The Bush-Cheney campaign will spend this month presenting President Bush's vision for a second term in least $18 million worth of commercials, including some praising the Republican for "moving America forward."

The campaign is changing course after airing five months of ads that labeled Democrat John Kerry (search) a flip-flopping liberal.

Bush's strategists believe they successfully defined Kerry that way. Now they want to devote most of their commercials to outlining what Bush would try to accomplish in a second term. They believe that while incumbents can soften their opponents with negative ads, a president with a positive, forward-looking plan seals the deal.

Still, the strategists said they still may air a little negative advertising before the White House race enters the homestretch this fall.

Two new Bush-Cheney TV ads started running Tuesday in local media markets in 19 battleground states, where they are scheduled to be shown for two to three weeks.

The re-election campaign on Tuesday poured more money into six states for August — Florida, Ohio, Nevada, Pennsylvania, Wisconsin and New Mexico. And the campaign also bought airtime to run radio ads in battleground states.

The TV ads also will run on national cable networks during the month. And, in a first for either presidential campaign this year, some ads will air on local cable channels in specific media markets in at least two states — New Mexico and Nevada. That will allow the campaign to target viewers both by where they live and by what programs they watch.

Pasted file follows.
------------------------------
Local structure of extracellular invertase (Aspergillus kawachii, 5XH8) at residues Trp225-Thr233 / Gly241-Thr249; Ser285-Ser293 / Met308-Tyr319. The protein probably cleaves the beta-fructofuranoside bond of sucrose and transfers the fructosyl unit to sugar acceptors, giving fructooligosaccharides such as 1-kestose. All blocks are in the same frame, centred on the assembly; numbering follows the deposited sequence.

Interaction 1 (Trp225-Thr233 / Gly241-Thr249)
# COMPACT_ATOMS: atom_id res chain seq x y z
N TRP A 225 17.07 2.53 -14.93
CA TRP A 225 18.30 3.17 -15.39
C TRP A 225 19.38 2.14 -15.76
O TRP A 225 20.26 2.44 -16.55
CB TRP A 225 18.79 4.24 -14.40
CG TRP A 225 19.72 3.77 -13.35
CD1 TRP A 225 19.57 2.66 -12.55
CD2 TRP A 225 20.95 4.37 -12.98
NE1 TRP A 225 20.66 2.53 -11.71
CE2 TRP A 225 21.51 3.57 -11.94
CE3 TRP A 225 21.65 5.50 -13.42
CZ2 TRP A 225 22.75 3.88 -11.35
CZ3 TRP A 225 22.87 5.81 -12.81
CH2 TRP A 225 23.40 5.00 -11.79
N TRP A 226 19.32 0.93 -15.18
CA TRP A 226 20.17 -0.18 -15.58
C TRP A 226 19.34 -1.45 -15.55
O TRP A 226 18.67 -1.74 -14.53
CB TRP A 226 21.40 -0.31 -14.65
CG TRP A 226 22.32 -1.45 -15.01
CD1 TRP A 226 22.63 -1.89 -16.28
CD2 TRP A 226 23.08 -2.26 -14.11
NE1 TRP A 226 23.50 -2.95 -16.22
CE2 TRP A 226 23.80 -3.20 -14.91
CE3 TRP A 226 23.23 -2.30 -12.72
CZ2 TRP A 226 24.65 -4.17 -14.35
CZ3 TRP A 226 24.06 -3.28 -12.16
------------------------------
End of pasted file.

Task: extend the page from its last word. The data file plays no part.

Bush is advertising over a period that will include the heavily watched Olympic Games.

His new TV ads are similar to the first wave of commercials he ran briefly in the spring, heralding his "steady leadership" in changing times. His campaign quickly abandoned that approach, choosing instead to air spots criticizing Kerry.

Now, Bush's new commercials are solely about the mood of the country and Bush's re-election agenda, even as they lack details about those proposals.

However, the ads do work to set the stage for the Republican nominating convention later this month in New York City. They subtly argue that the United States should keep Bush in office as the nation recovers from wartime and economic woes.

"What gives us optimism and hope? Freedom, faith, families and sacrifice," says one commercial. Another says, "In today's changing world the answers aren't easy. We need a sense of purpose, a vision for the future, the conviction to do what's right."

Kerry spokesman Chad Clanton questioned the claim that Bush is "moving America forward."

"We've got sky-high health insurance costs, record-high deficits, record job losses, record-high gas prices and no plan to win the peace in Iraq. And the president thinks he's 'moving America forward?' No wonder this White House has lost credibility," Clanton said.

Bush's ads come as Kerry has stopped advertising until September to save money. But independent Democratic groups are filling the void even though they're not allowed to coordinate with Kerry under the campaign finance law.

Combined, the outside groups are helping Democrats outspend Bush in some key media markets in battleground states — at least this week.

The Democratic National Committee is spending $6 million in 20 competitive states and on national cable networks to broadcast an ad in which Kerry argues he can lead a nation at war. Separately, the Media Fund, a liberal interest group, is running five TV ads in five swing states — Florida, Ohio, Pennsylvania, Nevada and New Mexico — costing $2.5 million over a week.